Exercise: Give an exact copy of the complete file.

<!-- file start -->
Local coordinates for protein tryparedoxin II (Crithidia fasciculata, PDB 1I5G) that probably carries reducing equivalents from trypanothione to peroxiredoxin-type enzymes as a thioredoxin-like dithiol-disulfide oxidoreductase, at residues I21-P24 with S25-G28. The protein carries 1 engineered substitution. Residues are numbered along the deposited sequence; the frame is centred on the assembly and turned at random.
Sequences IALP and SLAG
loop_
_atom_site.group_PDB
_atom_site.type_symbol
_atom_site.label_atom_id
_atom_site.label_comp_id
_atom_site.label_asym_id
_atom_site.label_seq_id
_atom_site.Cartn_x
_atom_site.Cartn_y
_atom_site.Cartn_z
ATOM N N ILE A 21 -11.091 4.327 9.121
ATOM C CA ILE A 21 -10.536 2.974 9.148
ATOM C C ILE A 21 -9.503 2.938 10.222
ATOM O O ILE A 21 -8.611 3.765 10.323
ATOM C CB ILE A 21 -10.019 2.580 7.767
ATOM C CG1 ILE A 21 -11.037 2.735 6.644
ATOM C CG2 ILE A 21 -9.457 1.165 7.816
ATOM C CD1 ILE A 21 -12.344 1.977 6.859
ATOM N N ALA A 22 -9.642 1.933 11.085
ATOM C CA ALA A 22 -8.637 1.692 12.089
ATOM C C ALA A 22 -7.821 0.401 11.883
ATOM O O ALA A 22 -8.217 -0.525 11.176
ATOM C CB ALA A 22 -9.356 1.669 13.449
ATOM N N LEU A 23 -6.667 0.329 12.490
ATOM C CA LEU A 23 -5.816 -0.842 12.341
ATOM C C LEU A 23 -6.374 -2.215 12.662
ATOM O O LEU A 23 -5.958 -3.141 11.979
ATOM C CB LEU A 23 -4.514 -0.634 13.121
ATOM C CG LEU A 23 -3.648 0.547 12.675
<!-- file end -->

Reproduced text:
Local coordinates for protein tryparedoxin II (Crithidia fasciculata, PDB 1I5G) that probably carries reducing equivalents from trypanothione to peroxiredoxin-type enzymes as a thioredoxin-like dithiol-disulfide oxidoreductase, at residues I21-P24 with S25-G28. The protein carries 1 engineered substitution. Residues are numbered along the deposited sequence; the frame is centred on the assembly and turned at random.
Sequences IALP and SLAG
loop_
_atom_site.group_PDB
_atom_site.type_symbol
_atom_site.label_atom_id
_atom_site.label_comp_id
_atom_site.label_asym_id
_atom_site.label_seq_id
_atom_site.Cartn_x
_atom_site.Cartn_y
_atom_site.Cartn_z
ATOM N N ILE A 21 -11.091 4.327 9.121
ATOM C CA ILE A 21 -10.536 2.974 9.148
ATOM C C ILE A 21 -9.503 2.938 10.222
ATOM O O ILE A 21 -8.611 3.765 10.323
ATOM C CB ILE A 21 -10.019 2.580 7.767
ATOM C CG1 ILE A 21 -11.037 2.735 6.644
ATOM C CG2 ILE A 21 -9.457 1.165 7.816
ATOM C CD1 ILE A 21 -12.344 1.977 6.859
ATOM N N ALA A 22 -9.642 1.933 11.085
ATOM C CA ALA A 22 -8.637 1.692 12.089
ATOM C C ALA A 22 -7.821 0.401 11.883
ATOM O O ALA A 22 -8.217 -0.525 11.176
ATOM C CB ALA A 22 -9.356 1.669 13.449
ATOM N N LEU A 23 -6.667 0.329 12.490
ATOM C CA LEU A 23 -5.816 -0.842 12.341
ATOM C C LEU A 23 -6.374 -2.215 12.662
ATOM O O LEU A 23 -5.958 -3.141 11.979
ATOM C CB LEU A 23 -4.514 -0.634 13.121
ATOM C CG LEU A 23 -3.648 0.547 12.675